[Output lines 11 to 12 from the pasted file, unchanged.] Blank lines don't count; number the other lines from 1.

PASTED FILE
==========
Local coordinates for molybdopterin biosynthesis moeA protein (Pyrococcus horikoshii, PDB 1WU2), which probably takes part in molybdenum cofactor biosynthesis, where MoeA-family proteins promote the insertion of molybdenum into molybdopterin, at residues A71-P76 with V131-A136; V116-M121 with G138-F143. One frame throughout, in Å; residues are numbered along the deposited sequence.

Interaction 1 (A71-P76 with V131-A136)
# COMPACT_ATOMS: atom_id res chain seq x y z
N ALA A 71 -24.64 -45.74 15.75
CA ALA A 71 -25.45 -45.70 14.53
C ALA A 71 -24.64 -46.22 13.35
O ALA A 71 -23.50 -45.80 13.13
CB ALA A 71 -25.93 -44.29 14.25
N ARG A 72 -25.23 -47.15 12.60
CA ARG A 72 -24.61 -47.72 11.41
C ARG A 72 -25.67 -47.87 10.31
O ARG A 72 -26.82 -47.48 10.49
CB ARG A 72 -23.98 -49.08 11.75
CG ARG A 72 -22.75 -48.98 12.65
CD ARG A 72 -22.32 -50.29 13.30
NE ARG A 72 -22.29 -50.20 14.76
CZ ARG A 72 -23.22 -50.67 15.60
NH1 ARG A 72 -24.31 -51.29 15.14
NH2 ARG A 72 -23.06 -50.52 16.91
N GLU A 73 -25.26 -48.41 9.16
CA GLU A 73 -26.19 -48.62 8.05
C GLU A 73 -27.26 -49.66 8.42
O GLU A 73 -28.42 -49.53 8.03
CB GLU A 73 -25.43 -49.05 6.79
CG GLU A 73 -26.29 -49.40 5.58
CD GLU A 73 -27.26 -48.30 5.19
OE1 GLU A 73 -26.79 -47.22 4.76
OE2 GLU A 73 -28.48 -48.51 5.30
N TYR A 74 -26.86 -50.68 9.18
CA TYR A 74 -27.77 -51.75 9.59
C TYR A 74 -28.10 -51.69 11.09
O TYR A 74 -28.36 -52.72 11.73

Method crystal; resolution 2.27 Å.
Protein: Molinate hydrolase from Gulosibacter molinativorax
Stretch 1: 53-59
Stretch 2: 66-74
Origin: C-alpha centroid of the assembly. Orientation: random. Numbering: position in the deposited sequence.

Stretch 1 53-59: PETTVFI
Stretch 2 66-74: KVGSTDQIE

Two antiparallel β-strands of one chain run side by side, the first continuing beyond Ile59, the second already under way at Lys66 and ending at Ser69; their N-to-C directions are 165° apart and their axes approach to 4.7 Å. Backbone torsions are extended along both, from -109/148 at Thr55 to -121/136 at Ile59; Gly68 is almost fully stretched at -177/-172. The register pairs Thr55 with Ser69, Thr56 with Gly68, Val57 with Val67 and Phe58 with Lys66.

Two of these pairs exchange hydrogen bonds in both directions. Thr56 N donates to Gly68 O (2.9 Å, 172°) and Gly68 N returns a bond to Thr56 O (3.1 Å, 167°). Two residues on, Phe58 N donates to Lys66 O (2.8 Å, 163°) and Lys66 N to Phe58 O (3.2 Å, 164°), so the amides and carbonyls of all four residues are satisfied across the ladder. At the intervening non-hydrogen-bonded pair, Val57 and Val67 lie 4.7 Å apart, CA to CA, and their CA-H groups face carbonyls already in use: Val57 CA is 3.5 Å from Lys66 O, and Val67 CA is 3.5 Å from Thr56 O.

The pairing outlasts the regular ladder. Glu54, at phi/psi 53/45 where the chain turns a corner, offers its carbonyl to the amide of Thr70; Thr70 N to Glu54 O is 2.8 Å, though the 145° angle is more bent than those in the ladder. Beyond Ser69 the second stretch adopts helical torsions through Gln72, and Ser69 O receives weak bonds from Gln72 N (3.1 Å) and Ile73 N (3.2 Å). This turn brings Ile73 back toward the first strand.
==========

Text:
C ARG A 72 -25.67 -47.87 10.31
O ARG A 72 -26.82 -47.48 10.49